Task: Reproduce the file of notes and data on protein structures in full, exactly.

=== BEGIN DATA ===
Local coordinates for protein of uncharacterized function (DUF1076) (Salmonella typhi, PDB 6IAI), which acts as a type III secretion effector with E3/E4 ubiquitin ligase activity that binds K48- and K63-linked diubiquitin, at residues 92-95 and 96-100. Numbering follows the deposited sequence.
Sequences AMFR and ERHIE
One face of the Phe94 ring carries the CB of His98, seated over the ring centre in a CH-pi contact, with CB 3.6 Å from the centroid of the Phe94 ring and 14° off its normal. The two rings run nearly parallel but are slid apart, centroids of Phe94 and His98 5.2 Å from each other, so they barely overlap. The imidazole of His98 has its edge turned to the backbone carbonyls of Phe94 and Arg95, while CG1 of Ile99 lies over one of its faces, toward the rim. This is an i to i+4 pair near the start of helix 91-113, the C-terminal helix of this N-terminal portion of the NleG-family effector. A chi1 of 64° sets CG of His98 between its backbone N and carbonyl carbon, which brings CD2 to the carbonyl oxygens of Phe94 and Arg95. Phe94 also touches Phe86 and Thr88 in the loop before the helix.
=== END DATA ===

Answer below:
Local coordinates for protein of uncharacterized function (DUF1076) (Salmonella typhi, PDB 6IAI), which acts as a type III secretion effector with E3/E4 ubiquitin ligase activity that binds K48- and K63-linked diubiquitin, at residues 92-95 and 96-100. Numbering follows the deposited sequence.
Sequences AMFR and ERHIE
One face of the Phe94 ring carries the CB of His98, seated over the ring centre in a CH-pi contact, with CB 3.6 Å from the centroid of the Phe94 ring and 14° off its normal. The two rings run nearly parallel but are slid apart, centroids of Phe94 and His98 5.2 Å from each other, so they barely overlap. The imidazole of His98 has its edge turned to the backbone carbonyls of Phe94 and Arg95, while CG1 of Ile99 lies over one of its faces, toward the rim. This is an i to i+4 pair near the start of helix 91-113, the C-terminal helix of this N-terminal portion of the NleG-family effector. A chi1 of 64° sets CG of His98 between its backbone N and carbonyl carbon, which brings CD2 to the carbonyl oxygens of Phe94 and Arg95. Phe94 also touches Phe86 and Thr88 in the loop before the helix.